Sunday, June 04, 2006

The mission of Los Alamos National Laboratory

Submitted by Anonymous:
____________________________

Doug,

In case you haven't seen this.

The author is unbelievably naive. The mission of Los Alamos National Laboratory is no longer, if it has ever been, a topic for discussion or debate. The mission of LANL is now something that will be completely determined by the defense contractor corporation that runs it, and DOE and NNSA. I suppose one should expect complete naivete from a university fellow, such as Swango. Unfortunately, time is only thing that will make the academics (and most of the staff members, in all likelihood) wake up to the new reality of what is happening to our national laboratories.

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Debate needed on Los Alamos' new management

Fundamental issues haven’t been discussed as lab receives new leadership structure, evolving role


By Dan Swango

As of June 1, responsibility for Los Alamos National Laboratory, which created the first atomic bomb and now conducts national security science research, will no longer rest solely in the hands of the University of California, which has managed the lab since its creation during World War II. Instead, it will be managed by a consortium composed of the UC and three industry partners, operating under a seven-year contract.

Given the lab's $2.2 billion yearly budget, the crucial research the laboratory performs in ensuring the safety and reliability of the nation's nuclear weapons stockpile, and the possibility that the lab may take on a new role in manufacturing critical components for nuclear weapons, changes in the structure of laboratory management deserve serious discussion and debate.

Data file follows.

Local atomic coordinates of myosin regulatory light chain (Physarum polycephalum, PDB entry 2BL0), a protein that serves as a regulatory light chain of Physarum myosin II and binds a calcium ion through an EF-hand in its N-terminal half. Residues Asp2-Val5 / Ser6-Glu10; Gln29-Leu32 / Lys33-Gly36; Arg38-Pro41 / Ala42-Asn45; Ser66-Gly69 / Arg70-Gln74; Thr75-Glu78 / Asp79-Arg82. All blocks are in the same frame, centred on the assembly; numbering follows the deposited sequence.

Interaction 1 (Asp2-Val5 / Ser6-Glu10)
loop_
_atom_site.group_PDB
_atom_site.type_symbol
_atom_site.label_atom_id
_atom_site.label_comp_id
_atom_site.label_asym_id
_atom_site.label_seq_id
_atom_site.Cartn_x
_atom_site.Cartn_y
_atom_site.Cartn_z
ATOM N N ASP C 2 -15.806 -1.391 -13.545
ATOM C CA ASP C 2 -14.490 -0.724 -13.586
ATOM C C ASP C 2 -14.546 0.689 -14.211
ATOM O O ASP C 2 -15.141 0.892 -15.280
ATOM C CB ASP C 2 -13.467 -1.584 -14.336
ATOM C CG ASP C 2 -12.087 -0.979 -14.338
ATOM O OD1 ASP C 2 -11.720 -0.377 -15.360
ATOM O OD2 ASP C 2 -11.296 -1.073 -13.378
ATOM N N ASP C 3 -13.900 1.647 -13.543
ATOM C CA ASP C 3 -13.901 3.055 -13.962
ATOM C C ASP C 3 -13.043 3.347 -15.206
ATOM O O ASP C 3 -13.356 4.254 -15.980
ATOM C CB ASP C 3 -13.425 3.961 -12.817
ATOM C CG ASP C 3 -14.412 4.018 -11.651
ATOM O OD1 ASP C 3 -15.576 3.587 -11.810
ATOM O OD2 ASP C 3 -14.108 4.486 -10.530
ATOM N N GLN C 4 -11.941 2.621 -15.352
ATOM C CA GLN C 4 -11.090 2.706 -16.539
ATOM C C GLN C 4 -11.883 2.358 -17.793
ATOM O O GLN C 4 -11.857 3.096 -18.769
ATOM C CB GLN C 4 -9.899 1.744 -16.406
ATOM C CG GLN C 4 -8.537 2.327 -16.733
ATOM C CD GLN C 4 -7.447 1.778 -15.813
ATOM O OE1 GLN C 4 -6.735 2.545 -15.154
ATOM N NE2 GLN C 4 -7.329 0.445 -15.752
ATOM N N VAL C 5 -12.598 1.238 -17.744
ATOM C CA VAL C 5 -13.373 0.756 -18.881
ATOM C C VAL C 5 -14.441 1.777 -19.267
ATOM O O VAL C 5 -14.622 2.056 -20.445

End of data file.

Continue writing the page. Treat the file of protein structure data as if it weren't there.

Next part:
Yet the little discourse during the period before the new contract was awarded by the Department of Energy was dominated by the tired debate between pro- and anti-nuclear weapons sympathizers, not on the ramifications of the change in management. Thus, two fundamental issues remain to be answered.

The first is determining the proper missions for the national laboratories. During the Cold War, the primary mission of Los Alamos was to conduct research on nuclear weapons design. The collapse of the Soviet threat obviated this mission. Since then, new projects, such as nanotechnology and bioinformatics, have emerged. But the proliferation of such projects without an obvious unifying mission has led a number of lab scientists to question the fundamental purpose of the lab.

The change in management muddies the water even further by implying the lab will move partially into a production role, a change from its current status as an institution focused on producing top quality scientific research.

The second issue is the problem of how best to manage large-scale scientific innovation systems. There is no obvious answer to this problem. Oversight of national scientific innovation systems by different institutions, such as industry, the government, the military, public and private universities, and non-profits, has its respective strengths and weaknesses. The consortium that will manage Los Alamos going forward intends to combine strong academic science with sound management practices. If it can do so, it deserves close scrutiny as a model for future collaboration.

Immediately after World War II, Manhattan Project luminaries such as Robert Oppenheimer thoughtfully considered the proper role and structure of Los Alamos. Given the evolving nature of the national security threats the U.S. faces today, we must do the same.


Swango is a Public Policy and Nuclear Threats Fellow with the University of California's Institute on Global Conflict and Cooperation.



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